To address this unmet medical need, the MAGNOLIA trial will evaluate monthly treatment with abelacimab vs once daily injection of dalteparin, the current anticoagulant standard of care in patients with GI/GU cancers. This study will assess the effects on venous thromboembolism (VTE) recurrence and bleeding in patients with cancer associated VTE, a leading cause of death in patients with cancer.
MAGNOLIA is an international multicenter, randomized, open-label, blinded endpoint evaluation, phase 3 study. In the study, treatment with abelacimab will be compared with dalteparin in roughly 1020 patients with GI and GU cancers and associated VTE. Patients will be dosed with abelacimab 150 mg administered intravenously (IV) followed by monthly administration of the same dose subcutaneously (SC) for up to 6 months. In the control arm, patients will be administered dalteparin SC daily at 200 IU/kg/day for the first month, and then 150 IU/kg/day up to 6 months.1
Enrollment is open to patients aged 18 years old with unresectable, locally advanced, metastatic, or non-metastatic GI/GU cancers with no intended curative surgery during the study. Patients must have a confirmed symptomatic or incidental proximal lower limb acute deep vein thrombosis and/or confirmed symptomatic pulmonary embolism (PE), or an incidental PE in a segmental, or larger pulmonary artery. Patients are eligible within 72 hours from diagnosis of the qualifying VTE. Further, patients must have had anticoagulation therapy with low molecular weight heparin for at least 6 months.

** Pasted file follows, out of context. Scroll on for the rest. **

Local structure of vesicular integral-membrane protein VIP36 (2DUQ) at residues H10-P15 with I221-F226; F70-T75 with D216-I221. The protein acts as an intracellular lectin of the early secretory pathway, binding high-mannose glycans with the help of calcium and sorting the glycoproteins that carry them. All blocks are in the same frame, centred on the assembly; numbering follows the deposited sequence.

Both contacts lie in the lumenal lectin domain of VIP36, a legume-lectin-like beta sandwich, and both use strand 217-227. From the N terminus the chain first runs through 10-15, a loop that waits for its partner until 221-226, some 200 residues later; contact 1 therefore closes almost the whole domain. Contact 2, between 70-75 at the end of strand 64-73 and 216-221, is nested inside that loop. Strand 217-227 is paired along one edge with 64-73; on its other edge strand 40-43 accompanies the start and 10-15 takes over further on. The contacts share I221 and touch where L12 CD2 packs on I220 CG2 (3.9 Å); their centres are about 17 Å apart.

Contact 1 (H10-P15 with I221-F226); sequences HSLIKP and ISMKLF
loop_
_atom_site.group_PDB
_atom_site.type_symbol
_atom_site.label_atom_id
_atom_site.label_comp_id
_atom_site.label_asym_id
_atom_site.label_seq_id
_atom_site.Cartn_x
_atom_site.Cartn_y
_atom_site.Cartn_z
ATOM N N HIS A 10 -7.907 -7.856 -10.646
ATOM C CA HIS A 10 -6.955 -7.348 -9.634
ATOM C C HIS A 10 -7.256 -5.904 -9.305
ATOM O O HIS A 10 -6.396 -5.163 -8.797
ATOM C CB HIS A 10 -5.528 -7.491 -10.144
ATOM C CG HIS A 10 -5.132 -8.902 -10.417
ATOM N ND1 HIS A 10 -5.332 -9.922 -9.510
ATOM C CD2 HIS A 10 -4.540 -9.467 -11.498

MAGNOLIA will explore the primary end points of time to the first event of centrally adjudicated VTE recurrence consisting of new proximal deep venous thrombosis, new pulmonary embolism (PE), or fatal PE, including unexplained death. Secondary end points of the study include time to the first event of the International Society on Thrombosis and Haemostasis-adjudicated major or clinically relevant non-major bleeding events, and the net clinical benefit of abelacimab vs apixaban.
In the other phase 3 study, ASTER, treatment with abelacimab will be compared with apixaban for recurrence and bleeding in patients with cancer-associated VTE (NCT05171049).
The international multicenter, randomized, open-label, blinded endpoint evaluation, phase 3 study will enroll approximately 1655 patients. Those enrolled will be given abelacimab 150 mg via IV infusion on day 1 and SC monthly doses thereafter for up to 6 months in the experimental arm. Apixaban 10 mg will be administered orally, twice daily for the first 7 days, followed by 5 mg bid up to 6 months in the control arm.3
The primary end points of ASTER are the same as those in MAGNOLIA. Both studies of abelacimab are actively recruiting patients with cancer-associated VTE.
“Unfortunately, many patients at risk of thrombosis stop taking low molecular weight heparins, which require daily injections, after less than 2 months, and sadly patients don’t stay much longer on DOACs. Our hope is that the monthly dosing schedule of abelacimab and its potential enhanced safety profile will play a role in improving adherence and quality of life,” added Khorana.